Block on Trump's Asylum Ban Upheld by Supreme Court
When it comes to law and technology, the future is wide open. Will artificial intelligence transform the practice of law? Will electronic surveillance mean that nothing can be truly confidential? Will you ever be able to find a password that you can remember? Yes. No. Maybe.
The future of the law and technology is an unanswered question. Here are the ones we're asking.
Machine learning, the ability of software to improve itself over time, is becoming increasingly common. Self-teaching machines can now create recipes never seen before, win on Jeopardy, and even answer simple legal questions. But the technology poses major questions, for lawyers and for the law itself. Could a machine learning algorithm learn to subvert the law?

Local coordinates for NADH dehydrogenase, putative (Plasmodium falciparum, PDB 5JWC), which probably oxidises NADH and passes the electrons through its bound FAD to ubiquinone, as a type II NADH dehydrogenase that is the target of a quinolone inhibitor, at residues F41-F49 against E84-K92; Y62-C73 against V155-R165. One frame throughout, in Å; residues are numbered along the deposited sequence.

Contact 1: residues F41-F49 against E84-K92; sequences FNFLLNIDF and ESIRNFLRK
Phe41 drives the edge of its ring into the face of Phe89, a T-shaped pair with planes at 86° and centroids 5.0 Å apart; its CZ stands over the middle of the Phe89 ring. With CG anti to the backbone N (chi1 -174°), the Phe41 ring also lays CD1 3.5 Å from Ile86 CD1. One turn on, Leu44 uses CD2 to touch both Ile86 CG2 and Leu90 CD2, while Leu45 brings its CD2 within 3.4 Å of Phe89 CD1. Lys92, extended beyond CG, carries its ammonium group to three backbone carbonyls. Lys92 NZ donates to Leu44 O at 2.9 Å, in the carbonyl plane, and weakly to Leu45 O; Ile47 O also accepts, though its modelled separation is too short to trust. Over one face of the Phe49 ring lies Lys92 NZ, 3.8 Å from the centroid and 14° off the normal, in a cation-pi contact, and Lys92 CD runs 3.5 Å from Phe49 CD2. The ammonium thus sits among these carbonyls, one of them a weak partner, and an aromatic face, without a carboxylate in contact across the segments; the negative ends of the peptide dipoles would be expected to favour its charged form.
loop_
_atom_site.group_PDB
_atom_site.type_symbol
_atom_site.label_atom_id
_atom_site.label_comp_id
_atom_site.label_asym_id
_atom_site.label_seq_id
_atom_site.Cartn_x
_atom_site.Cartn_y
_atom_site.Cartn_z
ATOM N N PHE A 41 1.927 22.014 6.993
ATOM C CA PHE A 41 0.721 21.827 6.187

Artificial intelligence isn't just for science fiction anymore. Tech companies are making real advancements in AI, creating technology that can aide, and possibly replace, professionals like attorneys. And two AI products are already aimed at the legal market. How could they impact your practice?
Blockchain is the tech underlying "cryptocurrencies" like Bitcoin. But while Bitcoin might be for nerds and Australians, the blockchain could have major implications for encryption and authentication. And it's being touted as a potentially revolutionary technology for lawyers. Here's why.
You have a password for your personal email, for your work email, for your bank account, your newspaper, your gym's website. Each one requires something slightly different. Each one expires at a different time. There's no wonder you can't keep them straight. Passwords are horrible. Thankfully, biometrics might make passwords a thing of the past.
Should Apple be forced to decrypt its smartphones? Will changes in the law increase government snooping? Can law firms protect themselves against hackers? These are the debates that we cover all the time. And the typical answer is along the lines of, "If you want to be safe, you need more encryption. Better encryption." Here's why that answer might be, at least partially, wrong.